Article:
Alexander's purpose in this book is to explain these physics-jazz analogies to us. He fervently and cogently argues that the cross-fertilization between the two disciplines can enrich and deepen our understanding of the origin and development of the universe, as well as provide answers to the always puzzling question "What is Jazz." After we meet and hear the ideas of the great physicists from Newton and Einstein to Heisenberg and Hawkings and a lot of Nobel Prize winners in between, there arises the cosmic mind of none other than John Coltrane. For Alexander, Trane's tune "Giant Steps" and his mandala musical diagram of five-pointed stars circumscribed by the circle of the chromatic scale embody his insights into modern physics. Alexander suggests that Coltrane's knowledge of relativity theory and modern physics enabled him to expand the scope of jazz to its farther reaches. That contention seems exaggerated. In light of Coltrane's wide-ranging interests in philosophy, spirituality, literature, and world music, physics was only one of many intellectual influences. "Giant Steps" and the mandala were the products of a synthesizing mind drawing from many sources, a mind that was obsessed with music, not physics. (As Alexander points out, rare were the moments when Coltrane was found without a horn in his hands.)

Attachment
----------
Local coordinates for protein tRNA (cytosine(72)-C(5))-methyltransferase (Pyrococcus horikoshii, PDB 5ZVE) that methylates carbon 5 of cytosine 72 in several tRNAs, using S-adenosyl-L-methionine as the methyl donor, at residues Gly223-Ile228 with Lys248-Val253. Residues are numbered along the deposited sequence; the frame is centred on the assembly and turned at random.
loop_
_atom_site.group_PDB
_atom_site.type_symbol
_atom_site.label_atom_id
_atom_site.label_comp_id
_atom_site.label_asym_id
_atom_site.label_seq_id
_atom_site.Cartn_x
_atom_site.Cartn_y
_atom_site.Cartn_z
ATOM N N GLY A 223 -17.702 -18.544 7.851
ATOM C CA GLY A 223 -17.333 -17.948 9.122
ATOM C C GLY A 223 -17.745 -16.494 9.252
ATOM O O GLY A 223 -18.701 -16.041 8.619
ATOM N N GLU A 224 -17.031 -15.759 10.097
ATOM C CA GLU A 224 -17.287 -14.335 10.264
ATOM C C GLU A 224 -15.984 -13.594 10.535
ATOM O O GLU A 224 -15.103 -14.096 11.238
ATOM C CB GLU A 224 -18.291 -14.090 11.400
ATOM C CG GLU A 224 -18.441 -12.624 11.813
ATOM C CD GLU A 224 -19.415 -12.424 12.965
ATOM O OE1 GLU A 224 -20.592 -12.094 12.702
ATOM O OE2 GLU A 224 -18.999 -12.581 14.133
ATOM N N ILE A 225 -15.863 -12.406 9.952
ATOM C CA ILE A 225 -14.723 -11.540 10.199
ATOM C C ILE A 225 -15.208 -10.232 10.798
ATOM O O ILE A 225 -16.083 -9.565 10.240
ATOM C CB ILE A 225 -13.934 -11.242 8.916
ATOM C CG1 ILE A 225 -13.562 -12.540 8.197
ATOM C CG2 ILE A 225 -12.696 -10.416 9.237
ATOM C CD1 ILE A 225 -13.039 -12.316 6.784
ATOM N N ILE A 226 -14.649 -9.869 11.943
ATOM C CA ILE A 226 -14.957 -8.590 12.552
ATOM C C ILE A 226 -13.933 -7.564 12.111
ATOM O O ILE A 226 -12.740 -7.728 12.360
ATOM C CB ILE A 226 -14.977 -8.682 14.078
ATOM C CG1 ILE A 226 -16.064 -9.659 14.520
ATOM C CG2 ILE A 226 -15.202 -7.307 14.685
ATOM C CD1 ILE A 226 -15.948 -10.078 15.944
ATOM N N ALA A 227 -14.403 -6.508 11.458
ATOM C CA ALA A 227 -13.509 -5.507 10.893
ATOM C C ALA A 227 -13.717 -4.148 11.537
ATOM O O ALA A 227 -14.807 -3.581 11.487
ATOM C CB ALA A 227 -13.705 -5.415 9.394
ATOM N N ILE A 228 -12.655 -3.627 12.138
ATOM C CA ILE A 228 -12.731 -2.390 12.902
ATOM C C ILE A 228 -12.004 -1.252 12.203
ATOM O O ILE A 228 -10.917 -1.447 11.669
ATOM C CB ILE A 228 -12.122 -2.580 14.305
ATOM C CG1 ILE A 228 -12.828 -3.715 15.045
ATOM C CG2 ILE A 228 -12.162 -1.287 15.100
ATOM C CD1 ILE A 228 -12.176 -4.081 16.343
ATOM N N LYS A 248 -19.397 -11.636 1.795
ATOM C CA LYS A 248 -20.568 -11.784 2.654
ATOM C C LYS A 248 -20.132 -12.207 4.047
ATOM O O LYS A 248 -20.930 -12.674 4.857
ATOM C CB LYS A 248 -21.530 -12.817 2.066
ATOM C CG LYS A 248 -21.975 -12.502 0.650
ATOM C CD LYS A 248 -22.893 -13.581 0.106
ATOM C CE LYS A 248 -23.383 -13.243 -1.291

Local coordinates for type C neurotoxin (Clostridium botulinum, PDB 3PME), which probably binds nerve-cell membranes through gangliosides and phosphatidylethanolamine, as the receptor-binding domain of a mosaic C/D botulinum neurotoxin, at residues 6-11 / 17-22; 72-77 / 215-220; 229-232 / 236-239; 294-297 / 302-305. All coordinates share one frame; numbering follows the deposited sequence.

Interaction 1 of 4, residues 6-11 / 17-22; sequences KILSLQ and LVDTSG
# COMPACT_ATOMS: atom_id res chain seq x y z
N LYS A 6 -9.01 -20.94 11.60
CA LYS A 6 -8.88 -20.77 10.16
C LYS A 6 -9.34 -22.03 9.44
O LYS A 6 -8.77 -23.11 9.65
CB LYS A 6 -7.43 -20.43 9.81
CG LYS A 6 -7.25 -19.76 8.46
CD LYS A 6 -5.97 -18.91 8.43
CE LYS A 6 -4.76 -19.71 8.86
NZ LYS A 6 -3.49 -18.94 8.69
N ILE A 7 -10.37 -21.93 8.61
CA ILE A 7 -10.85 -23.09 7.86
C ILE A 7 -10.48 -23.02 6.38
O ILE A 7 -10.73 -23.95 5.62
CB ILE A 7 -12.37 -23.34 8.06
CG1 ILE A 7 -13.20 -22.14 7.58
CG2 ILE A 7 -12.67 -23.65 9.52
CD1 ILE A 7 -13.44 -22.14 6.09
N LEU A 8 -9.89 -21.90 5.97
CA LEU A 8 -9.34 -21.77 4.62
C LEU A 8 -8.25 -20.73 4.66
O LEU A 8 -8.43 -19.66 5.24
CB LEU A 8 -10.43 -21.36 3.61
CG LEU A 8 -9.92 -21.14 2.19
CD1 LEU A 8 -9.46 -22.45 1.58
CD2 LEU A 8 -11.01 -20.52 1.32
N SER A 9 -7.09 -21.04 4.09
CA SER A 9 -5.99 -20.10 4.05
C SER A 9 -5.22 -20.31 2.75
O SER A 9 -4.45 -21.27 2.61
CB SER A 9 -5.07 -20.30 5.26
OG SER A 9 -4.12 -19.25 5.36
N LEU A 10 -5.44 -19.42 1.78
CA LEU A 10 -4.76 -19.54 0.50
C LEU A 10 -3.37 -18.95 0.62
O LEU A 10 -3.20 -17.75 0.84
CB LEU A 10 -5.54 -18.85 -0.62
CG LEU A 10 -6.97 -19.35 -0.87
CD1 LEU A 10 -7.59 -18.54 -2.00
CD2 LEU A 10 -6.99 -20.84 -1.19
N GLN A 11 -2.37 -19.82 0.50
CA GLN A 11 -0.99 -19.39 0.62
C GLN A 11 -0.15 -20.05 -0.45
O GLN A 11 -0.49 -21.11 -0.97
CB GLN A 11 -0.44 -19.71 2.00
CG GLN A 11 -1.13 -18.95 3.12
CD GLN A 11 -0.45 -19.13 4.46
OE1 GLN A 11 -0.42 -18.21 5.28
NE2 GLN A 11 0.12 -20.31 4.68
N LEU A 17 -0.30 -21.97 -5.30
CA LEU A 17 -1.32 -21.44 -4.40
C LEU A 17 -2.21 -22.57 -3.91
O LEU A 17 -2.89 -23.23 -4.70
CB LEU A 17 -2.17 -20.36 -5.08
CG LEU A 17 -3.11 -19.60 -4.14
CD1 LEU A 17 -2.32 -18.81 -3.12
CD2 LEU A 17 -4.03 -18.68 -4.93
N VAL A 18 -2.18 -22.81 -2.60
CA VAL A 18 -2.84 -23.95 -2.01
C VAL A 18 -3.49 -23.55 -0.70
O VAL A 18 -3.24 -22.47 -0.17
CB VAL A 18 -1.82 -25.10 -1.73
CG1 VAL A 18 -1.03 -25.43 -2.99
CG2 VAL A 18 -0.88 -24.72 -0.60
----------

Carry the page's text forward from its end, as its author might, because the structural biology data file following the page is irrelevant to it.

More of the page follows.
Despite his almost fanatical zeal about the jazz-physics connection, Alexander's arguments are thorough-going and rooted in mathematics, theoretical discussions, and decisive experiments and observations. The particulars of such research and theories are difficult for the uninitiated reader to grasp. Even with the considerable help generously given by the author, non-physicists can only begin to understand what these sophisticated equations and experiments represent. However, a lay person's approximation of what it all adds up to might be as follows.